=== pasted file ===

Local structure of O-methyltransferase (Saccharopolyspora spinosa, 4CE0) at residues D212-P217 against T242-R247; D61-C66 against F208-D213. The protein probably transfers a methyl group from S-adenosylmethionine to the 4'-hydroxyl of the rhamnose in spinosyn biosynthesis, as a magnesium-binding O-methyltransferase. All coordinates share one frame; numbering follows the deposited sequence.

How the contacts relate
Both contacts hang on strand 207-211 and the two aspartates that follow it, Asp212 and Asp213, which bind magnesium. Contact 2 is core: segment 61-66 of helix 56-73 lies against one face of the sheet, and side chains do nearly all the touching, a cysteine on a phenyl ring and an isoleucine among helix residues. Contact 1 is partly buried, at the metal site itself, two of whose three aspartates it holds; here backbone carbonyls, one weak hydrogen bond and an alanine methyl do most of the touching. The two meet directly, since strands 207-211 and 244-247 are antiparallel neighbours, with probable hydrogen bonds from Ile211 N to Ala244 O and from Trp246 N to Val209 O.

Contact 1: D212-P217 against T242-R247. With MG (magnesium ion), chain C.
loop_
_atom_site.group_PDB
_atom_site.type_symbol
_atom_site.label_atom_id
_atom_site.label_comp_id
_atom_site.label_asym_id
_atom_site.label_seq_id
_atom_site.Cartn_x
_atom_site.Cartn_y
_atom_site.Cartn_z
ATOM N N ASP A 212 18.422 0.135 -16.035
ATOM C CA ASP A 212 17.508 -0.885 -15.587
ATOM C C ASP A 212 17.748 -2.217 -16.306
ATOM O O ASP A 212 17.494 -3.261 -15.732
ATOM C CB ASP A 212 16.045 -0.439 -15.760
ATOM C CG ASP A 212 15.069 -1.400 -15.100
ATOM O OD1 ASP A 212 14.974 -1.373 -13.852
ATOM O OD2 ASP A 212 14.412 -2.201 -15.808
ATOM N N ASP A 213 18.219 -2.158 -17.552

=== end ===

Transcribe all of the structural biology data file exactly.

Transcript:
Local structure of O-methyltransferase (Saccharopolyspora spinosa, 4CE0) at residues D212-P217 against T242-R247; D61-C66 against F208-D213. The protein probably transfers a methyl group from S-adenosylmethionine to the 4'-hydroxyl of the rhamnose in spinosyn biosynthesis, as a magnesium-binding O-methyltransferase. All coordinates share one frame; numbering follows the deposited sequence.

How the contacts relate
Both contacts hang on strand 207-211 and the two aspartates that follow it, Asp212 and Asp213, which bind magnesium. Contact 2 is core: segment 61-66 of helix 56-73 lies against one face of the sheet, and side chains do nearly all the touching, a cysteine on a phenyl ring and an isoleucine among helix residues. Contact 1 is partly buried, at the metal site itself, two of whose three aspartates it holds; here backbone carbonyls, one weak hydrogen bond and an alanine methyl do most of the touching. The two meet directly, since strands 207-211 and 244-247 are antiparallel neighbours, with probable hydrogen bonds from Ile211 N to Ala244 O and from Trp246 N to Val209 O.

Contact 1: D212-P217 against T242-R247. With MG (magnesium ion), chain C.
loop_
_atom_site.group_PDB
_atom_site.type_symbol
_atom_site.label_atom_id
_atom_site.label_comp_id
_atom_site.label_asym_id
_atom_site.label_seq_id
_atom_site.Cartn_x
_atom_site.Cartn_y
_atom_site.Cartn_z
ATOM N N ASP A 212 18.422 0.135 -16.035
ATOM C CA ASP A 212 17.508 -0.885 -15.587
ATOM C C ASP A 212 17.748 -2.217 -16.306
ATOM O O ASP A 212 17.494 -3.261 -15.732
ATOM C CB ASP A 212 16.045 -0.439 -15.760
ATOM C CG ASP A 212 15.069 -1.400 -15.100
ATOM O OD1 ASP A 212 14.974 -1.373 -13.852
ATOM O OD2 ASP A 212 14.412 -2.201 -15.808
ATOM N N ASP A 213 18.219 -2.158 -17.552